IS THIS the future of meeting up with friends and family during the coronavirus crisis?

Courier columnist Tim Porteus and his friend Sheila McWhirter made a plan to meet up on Saturday afternoon but made sure they stayed in their own counties so they adhered to the current travel restrictions and regulations.

Sheila, 57, a singer, lives on her own in Portobello in Edinburgh, which is currently under Level 3 restrictions, and residents are asked to not travel out of the city to other areas that are in lower tiers.

Tim, 58, lives in Prestonpans, which was also in Level 3 restrictions at the time but moves down to Level 2 tomorrow (Tuesday).

He described Sheila as a “very old friend”, having met her in the 1980s. The pair also occasionally work together.

Tim admitted that they had both been struggling during the coronavirus pandemic.

They had arranged to meet up until the new restrictions and tiered system made that difficult.

He then came up with the idea to set up a 'cafe' at the border between Edinburgh and Musselburgh, allowing the pair to meet for a catch-up without breaking Covid guidelines.

Tim said: “The guidelines can be quite confusing but we realised that we were not able to cross county borders due to the travel restrictions.

“On the spur of the moment, I suggested meeting at the border, so we would keep to the rules, but still be able to see each other face to face.

“We always lift each other’s spirits and the fact we could meet up was wonderful. A screen is never the same and can sometimes focus on the separation.

“It was a cold day, but we both had a bit of a walk to reach the county border, and I had a flask of tea for our brew.

“I brought chairs and a wee table. We had our own cups, stayed four metres apart, me on the East Lothian side and my friend on the Edinburgh side.

“We didn’t share anything except laughs and chat, so we kept safe.

“The walk and meeting was a mental tonic for us both, we felt the meeting at what we called the 'border cafe' really helped us in our depression.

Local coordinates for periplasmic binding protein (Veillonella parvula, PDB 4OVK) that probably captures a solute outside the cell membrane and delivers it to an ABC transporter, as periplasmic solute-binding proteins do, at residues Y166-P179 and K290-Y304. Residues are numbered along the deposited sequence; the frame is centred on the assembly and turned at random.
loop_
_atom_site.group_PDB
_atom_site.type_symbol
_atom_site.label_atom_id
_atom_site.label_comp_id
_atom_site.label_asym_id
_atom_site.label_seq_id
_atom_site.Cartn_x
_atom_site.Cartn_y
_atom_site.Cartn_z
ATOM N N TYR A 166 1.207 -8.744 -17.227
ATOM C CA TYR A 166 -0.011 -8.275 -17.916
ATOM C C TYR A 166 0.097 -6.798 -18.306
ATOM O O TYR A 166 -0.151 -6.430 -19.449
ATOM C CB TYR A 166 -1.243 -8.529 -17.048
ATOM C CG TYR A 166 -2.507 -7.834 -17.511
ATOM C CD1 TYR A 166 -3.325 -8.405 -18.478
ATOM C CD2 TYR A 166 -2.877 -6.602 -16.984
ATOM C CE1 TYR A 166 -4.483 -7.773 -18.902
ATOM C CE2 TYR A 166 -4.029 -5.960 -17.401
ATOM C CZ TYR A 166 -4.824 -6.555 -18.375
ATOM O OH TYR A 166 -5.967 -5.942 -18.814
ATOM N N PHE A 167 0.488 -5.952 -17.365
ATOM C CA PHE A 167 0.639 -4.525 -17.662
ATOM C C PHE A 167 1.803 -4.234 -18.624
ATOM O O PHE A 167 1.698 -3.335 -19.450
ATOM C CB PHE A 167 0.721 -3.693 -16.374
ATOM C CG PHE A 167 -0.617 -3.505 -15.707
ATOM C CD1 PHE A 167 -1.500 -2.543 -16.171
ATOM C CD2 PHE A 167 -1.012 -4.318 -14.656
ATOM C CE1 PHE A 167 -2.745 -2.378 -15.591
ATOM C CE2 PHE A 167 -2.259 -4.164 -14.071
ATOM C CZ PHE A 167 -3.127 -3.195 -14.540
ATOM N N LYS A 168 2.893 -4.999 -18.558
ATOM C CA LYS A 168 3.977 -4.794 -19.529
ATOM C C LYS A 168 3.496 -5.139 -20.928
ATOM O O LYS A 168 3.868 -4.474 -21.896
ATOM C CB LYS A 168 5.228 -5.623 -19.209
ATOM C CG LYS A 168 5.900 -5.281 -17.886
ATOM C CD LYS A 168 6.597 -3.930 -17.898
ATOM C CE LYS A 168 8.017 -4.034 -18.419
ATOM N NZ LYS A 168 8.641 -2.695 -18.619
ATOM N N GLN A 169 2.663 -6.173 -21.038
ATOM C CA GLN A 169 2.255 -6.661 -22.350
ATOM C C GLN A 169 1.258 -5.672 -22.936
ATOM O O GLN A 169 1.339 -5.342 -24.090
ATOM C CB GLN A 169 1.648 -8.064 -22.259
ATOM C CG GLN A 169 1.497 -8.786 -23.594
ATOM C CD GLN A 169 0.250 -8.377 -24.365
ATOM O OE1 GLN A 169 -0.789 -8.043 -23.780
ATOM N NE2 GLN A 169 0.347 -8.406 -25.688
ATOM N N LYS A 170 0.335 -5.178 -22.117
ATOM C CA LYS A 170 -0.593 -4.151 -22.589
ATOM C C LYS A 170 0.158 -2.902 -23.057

“When we finished, I cleaned the chairs with anti-viral spray and we walked back to our homes, much happier than we had been earlier in the day.”

The story has attracted significant attention on social media, with a video of the pair by Stuart Goldie, who was driving past with wife Tina, attracting nearly 3,000 shares. It has also seen national media attention.

The pair have also seen their meet up gather references to the hit Scottish television show Still Game.

Tim said: “I can’t believe it. I didn’t intend it to be a publicity stunt or anything, or a comment on the new restrictions. It was just two friends finding a way to get together, we’ve really missed each other.

“I didn’t intend it to attract so much attention, but in retrospect perhaps I should have realised.

“I wasn’t expecting anyone to really pay attention to us but some people were honking their horns at us and taking pictures as they passed, I’m glad it brought some cheer to folk.

“We had a lovely time and felt brilliant afterwards. It was quite late in the afternoon when we met and quite cold so we were only out for 45 minutes to an hour.

“We will definitely meet up again but maybe we’ll find a place more discreet so we don’t cause any traffic accidents.”

Stuart said: "At first I thought surely not... Is this what's we've come to? But then second thoughts I thought maybe they were making a point, as I and many people feel the district bans are absurd.

"It's good to see two folk won't be stopped having a cuppa and a blether with each other.

"Looking at it more now, it's actually really nice to see the lengths folk would go to keep their friendship on track. I'm sure they, along with many others, just need that social time too.

"It's crazy that a wee video can share so much hilarity and gain so much momentum, but it's good to take the light away from all the negative news about Covid and lockdowns."